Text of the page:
The Boldest Savages Dare Not Long Rest their Eyes

The Piasa Bird is a modern reconstruction of an American Indian mural of two dragons painted on a limestone cliff face near the juncture of the Mississippi and Missouri rivers. In 1673, French explorer Father Jacques Marquette described them:

“We saw upon one of them two painted monsters which at first made Us afraid, and upon Which the boldest savages dare not Long rest their eyes. They are as large As a calf; they have Horns on their heads Like those of a deer, a horrible look, red eyes, a beard Like a tiger’s, a face somewhat like a man’s, a body Covered with scales, and so Long A tail that it winds all around the Body, passing above the head and going back between the legs, ending in a Fish’s tail. Green, red, and black are the three Colors composing the Picture.”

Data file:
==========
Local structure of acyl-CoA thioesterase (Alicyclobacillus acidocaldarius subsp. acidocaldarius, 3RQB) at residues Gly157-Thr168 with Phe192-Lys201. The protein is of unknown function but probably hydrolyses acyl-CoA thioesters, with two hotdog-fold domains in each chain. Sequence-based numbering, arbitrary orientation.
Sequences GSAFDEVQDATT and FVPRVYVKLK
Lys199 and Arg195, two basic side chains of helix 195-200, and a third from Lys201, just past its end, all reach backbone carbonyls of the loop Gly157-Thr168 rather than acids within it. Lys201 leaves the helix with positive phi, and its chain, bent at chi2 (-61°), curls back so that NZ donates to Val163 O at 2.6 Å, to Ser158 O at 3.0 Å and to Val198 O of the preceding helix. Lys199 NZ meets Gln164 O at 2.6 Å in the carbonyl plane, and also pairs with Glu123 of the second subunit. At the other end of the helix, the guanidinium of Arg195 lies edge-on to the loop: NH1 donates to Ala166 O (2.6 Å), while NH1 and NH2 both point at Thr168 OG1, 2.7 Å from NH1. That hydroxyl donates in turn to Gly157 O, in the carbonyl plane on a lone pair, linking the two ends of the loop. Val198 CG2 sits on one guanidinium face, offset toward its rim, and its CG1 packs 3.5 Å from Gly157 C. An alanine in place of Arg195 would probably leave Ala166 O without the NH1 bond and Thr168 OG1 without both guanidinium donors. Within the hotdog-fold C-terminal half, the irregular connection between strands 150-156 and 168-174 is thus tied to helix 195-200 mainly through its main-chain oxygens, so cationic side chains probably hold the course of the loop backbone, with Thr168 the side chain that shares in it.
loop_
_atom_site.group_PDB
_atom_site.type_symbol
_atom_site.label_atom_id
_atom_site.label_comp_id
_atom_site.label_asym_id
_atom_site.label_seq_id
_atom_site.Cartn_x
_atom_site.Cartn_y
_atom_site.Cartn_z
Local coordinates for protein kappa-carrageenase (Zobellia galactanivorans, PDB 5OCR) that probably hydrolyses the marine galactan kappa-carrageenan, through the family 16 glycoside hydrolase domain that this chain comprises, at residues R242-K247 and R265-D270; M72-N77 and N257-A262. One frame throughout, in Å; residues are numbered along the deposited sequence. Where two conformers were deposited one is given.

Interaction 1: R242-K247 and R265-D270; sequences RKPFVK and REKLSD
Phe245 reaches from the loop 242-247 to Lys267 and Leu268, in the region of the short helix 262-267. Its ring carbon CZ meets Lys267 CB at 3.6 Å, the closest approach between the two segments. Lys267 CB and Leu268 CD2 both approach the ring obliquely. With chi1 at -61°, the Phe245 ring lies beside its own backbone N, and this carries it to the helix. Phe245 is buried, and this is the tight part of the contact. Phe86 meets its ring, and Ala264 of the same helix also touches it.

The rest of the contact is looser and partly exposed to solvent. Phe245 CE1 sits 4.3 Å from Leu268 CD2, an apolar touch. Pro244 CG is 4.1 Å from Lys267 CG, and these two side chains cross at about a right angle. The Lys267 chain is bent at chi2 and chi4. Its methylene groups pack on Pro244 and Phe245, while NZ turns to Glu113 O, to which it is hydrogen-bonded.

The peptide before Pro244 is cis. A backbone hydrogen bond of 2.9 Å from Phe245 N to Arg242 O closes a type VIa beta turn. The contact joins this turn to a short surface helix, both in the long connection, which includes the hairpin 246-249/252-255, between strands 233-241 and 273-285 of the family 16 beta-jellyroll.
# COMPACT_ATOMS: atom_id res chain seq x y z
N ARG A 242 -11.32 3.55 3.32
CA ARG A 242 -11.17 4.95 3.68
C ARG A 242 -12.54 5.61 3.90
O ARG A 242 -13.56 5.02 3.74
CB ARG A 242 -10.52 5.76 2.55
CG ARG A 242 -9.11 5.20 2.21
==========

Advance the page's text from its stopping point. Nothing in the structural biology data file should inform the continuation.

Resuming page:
The reconstructed mural can be found near a large cave along the Great River Road (McAdams Parkway), north of Alton, Illinois.

About Michael Kleen

Michael Kleen is an author, raconteur, and occasional traveler. He has a M.A. in History and M.S. in Education. He enjoys studying military history, folklore, and philosophy.

Posted on July 28, 2017, in History and tagged , , , , . Bookmark the permalink. Leave a comment.

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